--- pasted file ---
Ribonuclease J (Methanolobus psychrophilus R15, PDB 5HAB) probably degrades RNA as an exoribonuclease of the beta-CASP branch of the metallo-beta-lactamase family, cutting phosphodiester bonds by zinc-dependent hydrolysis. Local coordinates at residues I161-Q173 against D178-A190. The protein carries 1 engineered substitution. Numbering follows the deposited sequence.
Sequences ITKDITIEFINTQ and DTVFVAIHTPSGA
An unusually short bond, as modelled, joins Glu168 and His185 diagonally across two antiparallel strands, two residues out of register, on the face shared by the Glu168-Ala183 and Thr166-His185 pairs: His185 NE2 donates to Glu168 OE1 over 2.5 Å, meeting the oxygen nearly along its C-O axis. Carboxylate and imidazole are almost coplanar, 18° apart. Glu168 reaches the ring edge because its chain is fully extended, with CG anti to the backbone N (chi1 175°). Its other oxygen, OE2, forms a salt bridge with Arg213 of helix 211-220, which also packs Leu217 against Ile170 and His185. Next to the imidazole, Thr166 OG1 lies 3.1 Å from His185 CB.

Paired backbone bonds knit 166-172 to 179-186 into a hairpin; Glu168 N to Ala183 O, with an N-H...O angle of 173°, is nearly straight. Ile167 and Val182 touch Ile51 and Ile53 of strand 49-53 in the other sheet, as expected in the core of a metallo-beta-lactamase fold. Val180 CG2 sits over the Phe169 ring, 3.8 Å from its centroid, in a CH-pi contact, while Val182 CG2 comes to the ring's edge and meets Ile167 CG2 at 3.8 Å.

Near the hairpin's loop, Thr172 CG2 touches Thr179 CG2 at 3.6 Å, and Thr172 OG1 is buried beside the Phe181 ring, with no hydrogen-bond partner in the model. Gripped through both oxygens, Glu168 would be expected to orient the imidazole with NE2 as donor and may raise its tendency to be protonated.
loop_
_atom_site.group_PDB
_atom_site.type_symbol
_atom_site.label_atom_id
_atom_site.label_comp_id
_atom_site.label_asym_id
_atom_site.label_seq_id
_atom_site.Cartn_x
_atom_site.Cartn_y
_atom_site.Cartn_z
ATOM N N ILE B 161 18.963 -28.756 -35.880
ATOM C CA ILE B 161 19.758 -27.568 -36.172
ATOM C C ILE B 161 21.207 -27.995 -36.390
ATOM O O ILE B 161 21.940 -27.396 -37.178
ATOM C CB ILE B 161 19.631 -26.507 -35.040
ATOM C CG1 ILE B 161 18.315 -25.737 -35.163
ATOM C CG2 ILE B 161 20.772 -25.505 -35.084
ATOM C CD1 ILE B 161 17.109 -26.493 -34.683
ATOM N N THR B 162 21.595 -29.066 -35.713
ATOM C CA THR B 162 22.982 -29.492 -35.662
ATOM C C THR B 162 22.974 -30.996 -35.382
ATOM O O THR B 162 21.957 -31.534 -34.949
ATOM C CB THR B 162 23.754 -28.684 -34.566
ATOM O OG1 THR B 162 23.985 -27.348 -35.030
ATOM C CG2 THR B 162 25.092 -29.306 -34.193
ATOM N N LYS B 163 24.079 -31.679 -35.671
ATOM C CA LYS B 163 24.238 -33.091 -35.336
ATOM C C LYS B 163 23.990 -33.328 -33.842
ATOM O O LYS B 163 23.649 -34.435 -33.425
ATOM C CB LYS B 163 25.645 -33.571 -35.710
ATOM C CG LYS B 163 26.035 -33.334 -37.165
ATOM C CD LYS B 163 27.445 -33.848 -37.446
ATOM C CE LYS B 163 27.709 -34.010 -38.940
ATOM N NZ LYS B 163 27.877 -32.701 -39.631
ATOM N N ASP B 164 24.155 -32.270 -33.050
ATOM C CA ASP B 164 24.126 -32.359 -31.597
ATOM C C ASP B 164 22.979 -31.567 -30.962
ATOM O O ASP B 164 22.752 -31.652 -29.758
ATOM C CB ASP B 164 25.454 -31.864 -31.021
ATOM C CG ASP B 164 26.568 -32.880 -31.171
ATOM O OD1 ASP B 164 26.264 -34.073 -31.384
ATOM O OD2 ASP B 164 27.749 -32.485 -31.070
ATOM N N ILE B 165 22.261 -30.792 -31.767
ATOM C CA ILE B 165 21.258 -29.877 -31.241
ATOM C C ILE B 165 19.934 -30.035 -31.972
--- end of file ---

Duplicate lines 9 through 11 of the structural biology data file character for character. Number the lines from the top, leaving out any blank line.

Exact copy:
_atom_site.label_atom_id
_atom_site.label_comp_id
_atom_site.label_asym_id